When I was fresh out of college in 1999, teen television shows and movies were experiencing a renaissance. American Pie was one the biggest hits of that summer’s box office and Dawson’s Creek was still going pretty strong on the WB. Having seen this success, television networks did what they always do when a concept is successful: copy it and hope that it works. That fall, we were treated to teen aliens in Roswell, inter-clique fighting with Popular, and the angst of Jesse Eisenberg and Anne Hathaway on Get Real. But my favorite show out of the teen explosion–well, the only one I actually watched–was Freaks and Geeks.
Set at McKinley High School in Michigan in the 1980-1981 school year, Freaks and Geeks follows a brother and sister, Sam and Lindsay Weir, through the travails of going to McKinley. When the series opens, Sam is the geek, finding himself tortured by a bully and having a hopeless crush on a cheerleader; conversely, Lindsay has thrown aside her geek friends and is hanging out with the stoners and burnouts who make up the “freaks” of the title. NBC cancelled the show in the middle of its season due to terrible ratings (it was on at 8:00 on Saturday night, losing in the ratings to COPS and Early Edition), although fans poured enough effort into a “save the show” campaign that three more episodes were aired in July 2000 (I contributed myself and have a T-shirt to prove it).
The men responsible for getting this show off the ground were Judd Apatow (he of The 40-Year-Old Virgin and Knocked Up fame) and Paul Feig (who recently directed Bridesmaids). Feig is credited as the show’s creator and in 2002, he published a collection of autobiographical essays entitled Kick Me: Adventures in Adolescence. The stories about torture at the hands of bullies and ineptitude around the opposite sex (something he would further document in Superstud) are clearly the inspiration for a number of the storylines on Freaks and Geeks, as Feig is brutally honest about the ridiculousness of his formative years while at the same time being hilarious enough to not have a pity party. It’s kind of like he found the correct way to answer that torturous standardized test writing prompt, “What is your most embarrassing moment?” and answered it enough times for an entire book.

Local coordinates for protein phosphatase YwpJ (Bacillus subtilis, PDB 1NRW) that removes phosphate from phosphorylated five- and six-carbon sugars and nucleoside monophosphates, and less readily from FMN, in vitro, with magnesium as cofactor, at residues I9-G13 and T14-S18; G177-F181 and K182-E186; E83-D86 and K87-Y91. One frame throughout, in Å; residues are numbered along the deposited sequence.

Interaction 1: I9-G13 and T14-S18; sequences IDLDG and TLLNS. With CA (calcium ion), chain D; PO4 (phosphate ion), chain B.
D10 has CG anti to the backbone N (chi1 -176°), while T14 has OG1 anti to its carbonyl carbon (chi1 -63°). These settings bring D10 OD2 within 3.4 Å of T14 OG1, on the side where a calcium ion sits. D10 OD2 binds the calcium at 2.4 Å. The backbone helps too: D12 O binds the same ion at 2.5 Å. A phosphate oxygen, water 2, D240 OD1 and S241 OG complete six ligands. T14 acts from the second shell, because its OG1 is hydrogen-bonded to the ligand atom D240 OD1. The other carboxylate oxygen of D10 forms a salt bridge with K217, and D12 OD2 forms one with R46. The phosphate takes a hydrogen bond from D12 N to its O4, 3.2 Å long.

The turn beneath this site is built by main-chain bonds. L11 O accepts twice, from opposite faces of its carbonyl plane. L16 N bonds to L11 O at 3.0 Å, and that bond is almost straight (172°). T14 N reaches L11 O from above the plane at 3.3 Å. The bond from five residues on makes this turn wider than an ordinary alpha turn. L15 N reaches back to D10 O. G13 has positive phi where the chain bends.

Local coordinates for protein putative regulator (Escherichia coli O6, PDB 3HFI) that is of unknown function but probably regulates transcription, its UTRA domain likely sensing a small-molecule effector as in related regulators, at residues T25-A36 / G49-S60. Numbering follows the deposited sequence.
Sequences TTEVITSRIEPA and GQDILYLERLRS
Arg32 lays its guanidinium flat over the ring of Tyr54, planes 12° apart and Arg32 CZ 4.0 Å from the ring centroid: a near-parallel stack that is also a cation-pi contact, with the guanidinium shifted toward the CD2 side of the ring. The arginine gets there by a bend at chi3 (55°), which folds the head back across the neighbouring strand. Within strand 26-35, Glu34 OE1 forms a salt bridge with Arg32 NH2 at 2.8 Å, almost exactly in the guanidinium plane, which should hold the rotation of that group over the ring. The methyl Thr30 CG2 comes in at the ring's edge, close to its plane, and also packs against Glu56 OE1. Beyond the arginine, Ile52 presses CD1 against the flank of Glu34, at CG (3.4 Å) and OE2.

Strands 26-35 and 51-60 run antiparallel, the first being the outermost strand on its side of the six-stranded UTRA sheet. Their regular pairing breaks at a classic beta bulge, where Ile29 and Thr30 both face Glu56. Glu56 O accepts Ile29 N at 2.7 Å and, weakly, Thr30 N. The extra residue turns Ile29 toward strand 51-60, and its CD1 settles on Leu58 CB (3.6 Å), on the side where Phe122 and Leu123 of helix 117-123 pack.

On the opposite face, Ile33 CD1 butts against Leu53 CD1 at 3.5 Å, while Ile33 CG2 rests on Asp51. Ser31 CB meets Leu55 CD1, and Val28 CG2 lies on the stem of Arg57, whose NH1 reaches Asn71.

Now, the downside of the book is that while the experiences are honest and relatable, especially to a teenage audience, quite a lot of the language is realistic as well. One of the best essays in the collection (and the basis for one of the best scenes in <em>Freaks and Geeks</em> pilot episode), “The Gym Class Archipelago I: The Worst Game in the World” is a moment-by-moment breakdown of a nerd being put through the ringer in dodge ball (the old-school dodge ball with those now-illegal red rubber playground balls), and Feig’s comedic timing is amazingly on point; however, the fact that the bullies in the class call him “Paul Fag” and the story’s climax–when it looks like he’s going to be pummeled to death by dodge balls and the guys scream “KILL THE FAG!” he loudly responds, “YEAH? WELL FUCK YOU ALL, YOU FAAAAAAAAAAAAAAAAAGGGGGSSSS!” and promptly gets written up for swearing–might not go over too well with parents and administrators who don’t expect literature to have foul language. And honestly, you have to have a mature group of students who can handle seeing the f-bomb in an essay without running around the building telling everyone everywhere that the f-bomb was in something they read.